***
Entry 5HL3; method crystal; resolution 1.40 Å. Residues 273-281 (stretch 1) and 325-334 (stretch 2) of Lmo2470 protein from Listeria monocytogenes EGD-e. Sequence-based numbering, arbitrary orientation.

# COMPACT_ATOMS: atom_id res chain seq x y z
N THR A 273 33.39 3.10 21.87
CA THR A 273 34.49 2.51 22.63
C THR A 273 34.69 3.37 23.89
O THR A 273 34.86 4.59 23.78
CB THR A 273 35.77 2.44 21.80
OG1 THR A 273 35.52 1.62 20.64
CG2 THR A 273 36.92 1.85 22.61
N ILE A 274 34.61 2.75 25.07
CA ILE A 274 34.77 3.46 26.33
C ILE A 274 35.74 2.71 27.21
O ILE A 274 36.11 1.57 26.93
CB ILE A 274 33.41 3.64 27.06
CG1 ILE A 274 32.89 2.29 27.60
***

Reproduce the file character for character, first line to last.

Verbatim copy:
Entry 5HL3; method crystal; resolution 1.40 Å. Residues 273-281 (stretch 1) and 325-334 (stretch 2) of Lmo2470 protein from Listeria monocytogenes EGD-e. Sequence-based numbering, arbitrary orientation.

# COMPACT_ATOMS: atom_id res chain seq x y z
N THR A 273 33.39 3.10 21.87
CA THR A 273 34.49 2.51 22.63
C THR A 273 34.69 3.37 23.89
O THR A 273 34.86 4.59 23.78
CB THR A 273 35.77 2.44 21.80
OG1 THR A 273 35.52 1.62 20.64
CG2 THR A 273 36.92 1.85 22.61
N ILE A 274 34.61 2.75 25.07
CA ILE A 274 34.77 3.46 26.33
C ILE A 274 35.74 2.71 27.21
O ILE A 274 36.11 1.57 26.93
CB ILE A 274 33.41 3.64 27.06
CG1 ILE A 274 32.89 2.29 27.60